Psychotic experiences predict subsequent loneliness among adolescents: A population-based birth cohort study

Kaori Endo, Syudo Yamasaki, Miharu Nakanishi, Jordan DeVylder, Satoshi Usami, Yuko Morimoto, Daniel Stanyon, Kazuhiro Suzuki, Mitsuhiro Miyashita, Makoto Arai, Shinya Fujikawa, Sho Kanata, Shuntaro Ando, Mariko Hiraiwa-Hasegawa, Kiyoto Kasai, Atsushi Nishida

Research output: Contribution to journalArticlepeer-review


Background: Cross-sectional studies have suggested that the occurrence of psychotic experiences is associated with loneliness in the general adolescent population. However, there has been a scarcity of prospective longitudinal studies on this topic. Methods: We investigated the longitudinal association between the presence of psychotic experiences and loneliness among adolescents using data from a population-based birth cohort study (Tokyo Teen Cohort; N = 3171). Psychotic experiences and loneliness were assessed at three timepoints with two-year intervals through early adolescence (age 10, 12, and 14). Results: After adjusting for demographic characteristics and potential confounding factors, linear regression analyses showed a significant longitudinal association between psychotic experiences and subsequent loneliness (for age 10 to 12: B = 0.041, 95% CI: 0.009–0.074, p =.013; for age 12 to 14: B = 0.061, 95% CI: 0.026–0.096, p =.001). The reverse association, between preceding loneliness and later psychotic experiences, was not significant (for age 10 to 12: B = 0.003, 95% CI: −0.052–0.057, p =.926; for age 12 to 14: B = −0.028, 95% CI: −0.088–0.032, p =.355). Discussion: Loneliness could be a sign of underlying psychotic experiences among adolescents but does not appear to be antecedent to these symptoms. Clinicians and teachers should assess for the presence of psychotic experiences in young adolescents who report loneliness. Future studies capturing PEs and loneliness at narrower time intervals, and including other potential mediators and confounders, may be insightful.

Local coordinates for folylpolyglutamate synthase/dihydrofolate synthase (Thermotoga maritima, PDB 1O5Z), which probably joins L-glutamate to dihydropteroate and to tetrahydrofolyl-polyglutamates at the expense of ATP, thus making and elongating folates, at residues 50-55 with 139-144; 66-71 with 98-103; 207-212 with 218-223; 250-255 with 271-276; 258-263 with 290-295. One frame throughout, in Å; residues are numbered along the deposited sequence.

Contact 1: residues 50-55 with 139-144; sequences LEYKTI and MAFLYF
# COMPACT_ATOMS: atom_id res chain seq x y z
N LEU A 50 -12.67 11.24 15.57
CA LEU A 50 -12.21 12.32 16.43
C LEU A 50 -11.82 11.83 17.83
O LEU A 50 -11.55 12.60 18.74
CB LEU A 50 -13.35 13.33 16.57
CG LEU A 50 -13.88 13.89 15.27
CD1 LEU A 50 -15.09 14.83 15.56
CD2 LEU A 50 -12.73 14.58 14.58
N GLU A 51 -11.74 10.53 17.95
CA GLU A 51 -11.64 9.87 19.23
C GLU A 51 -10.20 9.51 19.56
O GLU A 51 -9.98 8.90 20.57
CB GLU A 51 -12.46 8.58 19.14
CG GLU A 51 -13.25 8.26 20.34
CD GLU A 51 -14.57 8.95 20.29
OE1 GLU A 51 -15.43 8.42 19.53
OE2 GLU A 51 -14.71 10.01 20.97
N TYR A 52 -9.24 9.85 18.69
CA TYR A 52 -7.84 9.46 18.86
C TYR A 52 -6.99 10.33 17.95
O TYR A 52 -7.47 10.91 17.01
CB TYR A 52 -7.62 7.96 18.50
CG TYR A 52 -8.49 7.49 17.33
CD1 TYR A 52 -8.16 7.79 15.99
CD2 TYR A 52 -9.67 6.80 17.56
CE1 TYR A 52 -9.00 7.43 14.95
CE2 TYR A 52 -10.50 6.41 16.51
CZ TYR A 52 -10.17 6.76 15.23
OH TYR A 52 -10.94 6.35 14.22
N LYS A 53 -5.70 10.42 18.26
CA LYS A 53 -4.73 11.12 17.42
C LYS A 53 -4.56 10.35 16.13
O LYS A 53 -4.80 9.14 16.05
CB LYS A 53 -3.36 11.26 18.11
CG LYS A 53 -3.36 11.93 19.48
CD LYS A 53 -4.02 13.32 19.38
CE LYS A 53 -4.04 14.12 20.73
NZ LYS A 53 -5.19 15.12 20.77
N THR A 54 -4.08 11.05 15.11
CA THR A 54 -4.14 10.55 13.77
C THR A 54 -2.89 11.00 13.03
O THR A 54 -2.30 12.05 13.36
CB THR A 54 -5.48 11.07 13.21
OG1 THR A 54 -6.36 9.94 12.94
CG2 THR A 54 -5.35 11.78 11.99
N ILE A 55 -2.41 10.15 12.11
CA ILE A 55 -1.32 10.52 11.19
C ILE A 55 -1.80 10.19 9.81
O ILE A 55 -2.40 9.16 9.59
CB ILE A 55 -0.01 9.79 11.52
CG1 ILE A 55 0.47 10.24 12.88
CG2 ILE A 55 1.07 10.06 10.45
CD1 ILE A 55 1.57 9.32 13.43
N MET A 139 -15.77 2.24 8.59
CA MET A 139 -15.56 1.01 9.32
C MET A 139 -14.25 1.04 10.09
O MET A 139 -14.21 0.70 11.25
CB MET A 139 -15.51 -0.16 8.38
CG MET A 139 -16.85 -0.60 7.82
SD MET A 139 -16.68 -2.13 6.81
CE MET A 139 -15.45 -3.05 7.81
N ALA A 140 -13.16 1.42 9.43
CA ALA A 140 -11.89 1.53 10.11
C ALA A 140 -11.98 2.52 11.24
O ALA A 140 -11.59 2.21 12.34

Original languageEnglish (US)
Pages (from-to)123-127
Number of pages5
JournalSchizophrenia Research
StatePublished - Jan 2022


  • Adolescence
  • Cohort study
  • General population
  • Psychotic symptoms
  • Social isolation

ASJC Scopus subject areas

  • Psychiatry and Mental health
  • Biological Psychiatry


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